The governor is proposing a $1 billion program that would provide grants to workers laid off during the pandemic so that they can either retrain or start their own businesses. The budget would also set aside $35 million so that a slew of cities around the state could experiment with basic income programs, building off of a successful pilot program launched in the Central Valley city of Stockton a few years back.
There are huge injections of cash into school and university systems, at a level the state hasn’t seen since the heyday of its public education promise in the postwar decades, and there are also promises of billions of dollars to build affordable housing for students around California.
On the health care front, there is a billion-dollar plan to expand Medi-Cal coverage to undocumented seniors. That was a promise made at the start of the Newsom administration only to be shelved as the pandemic took hold and it looked, at least for the first several months, as if state finances were imploding.
A couple days ago, the County Behavioral Health Directors Association lauded the governor for committing $4 billion to behavioral health services for children and young adults, hundreds of millions of dollars to expand the state’s behavioral health workforces, and hundreds of millions of additional dollars to create a network of wellness centers for young Californians.
There are also large investments in probation services, in pretrial diversion programs, and other important criminal justice system reforms.
These are critical investments, and long overdue. After all, a study a couple years back by California Health Policy Strategies of the state’s homeless population found that about 70 percent of the on-the-streets homeless have spent some time in jail or prison, and about 30 percent of the homeless have both done time and have also experienced or are experiencing mental health issues. There’s simply no way to adequately tackle homelessness without acknowledging that prisons and jails are currently feeder systems into homelessness; and there’s no way to break that chain without huge investments in mental health services.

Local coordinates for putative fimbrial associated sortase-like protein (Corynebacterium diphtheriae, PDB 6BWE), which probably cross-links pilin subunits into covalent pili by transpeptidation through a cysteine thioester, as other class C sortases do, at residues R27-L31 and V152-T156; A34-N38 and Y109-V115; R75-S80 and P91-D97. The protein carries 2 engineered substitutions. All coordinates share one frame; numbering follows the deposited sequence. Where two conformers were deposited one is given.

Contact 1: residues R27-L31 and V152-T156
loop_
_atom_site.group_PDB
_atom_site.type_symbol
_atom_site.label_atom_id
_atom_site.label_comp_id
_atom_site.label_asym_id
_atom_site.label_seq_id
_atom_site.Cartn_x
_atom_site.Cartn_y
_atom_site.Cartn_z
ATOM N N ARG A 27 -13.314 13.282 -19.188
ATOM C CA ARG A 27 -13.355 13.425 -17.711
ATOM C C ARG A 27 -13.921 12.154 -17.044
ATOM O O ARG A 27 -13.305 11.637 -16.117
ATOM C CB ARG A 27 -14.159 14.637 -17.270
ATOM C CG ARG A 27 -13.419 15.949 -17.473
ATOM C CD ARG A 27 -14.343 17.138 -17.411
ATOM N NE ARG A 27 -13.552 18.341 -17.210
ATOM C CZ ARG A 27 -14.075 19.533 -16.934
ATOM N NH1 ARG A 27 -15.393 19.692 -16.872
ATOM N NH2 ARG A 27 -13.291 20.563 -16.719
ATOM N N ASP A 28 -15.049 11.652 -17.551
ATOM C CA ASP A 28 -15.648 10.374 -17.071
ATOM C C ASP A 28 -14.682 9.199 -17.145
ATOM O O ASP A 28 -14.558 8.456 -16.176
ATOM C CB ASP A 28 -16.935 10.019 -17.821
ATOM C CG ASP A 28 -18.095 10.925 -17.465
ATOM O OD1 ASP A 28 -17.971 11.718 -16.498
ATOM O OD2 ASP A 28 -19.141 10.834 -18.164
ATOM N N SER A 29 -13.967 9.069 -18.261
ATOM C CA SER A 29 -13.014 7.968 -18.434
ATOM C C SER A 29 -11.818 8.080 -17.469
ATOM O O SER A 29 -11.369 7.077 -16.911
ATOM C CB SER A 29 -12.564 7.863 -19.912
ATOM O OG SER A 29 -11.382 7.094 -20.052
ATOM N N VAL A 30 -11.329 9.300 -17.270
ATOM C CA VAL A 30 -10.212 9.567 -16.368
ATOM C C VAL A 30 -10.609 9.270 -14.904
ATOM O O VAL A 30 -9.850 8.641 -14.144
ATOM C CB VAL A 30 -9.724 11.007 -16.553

CalMatters crunched the numbers and found that more than 44,000 people are in jail in California while awaiting trial; more than 1,300 of these men and women have spent at least three years in jail without being convicted of a crime, and more than 300 of these have been behind bars upwards of five years. Those are truly scandalous numbers—and, again, bringing those numbers down requires concomitant investments in diversion programs ranging from drug treatment facilities to supportive housing.
Newsom’s budget proposal includes, among other reforms, $300 million to eliminate traffic fines that low-income residents have accumulated over the past six years. That sort of change has long been urged by criminal justice reformers who know that, too often, people end up behind bars not because of the seriousness of their crimes but because conditions of poverty prevent them from paying fines and court fees, and keep them ensnared in criminal justice institutions for years on end.
All of which brings me back to my historical musings. I wonder if, out of the heartbreak of the pandemic, blue America has finally decided to go down the social-democratic route taken by Western European, Canadian, and Australasian democracies three-quarters of a century ago. “The May Budget Revise” doesn’t exactly sound catchy, but, if Newsom survives the recall campaign, and if his budget ends up as the template for a vast transformation in California’s social compact, it might ultimately prove as significant a document for California as the People’s Budget and Beveridge Report were for the United Kingdom all those long decades ago.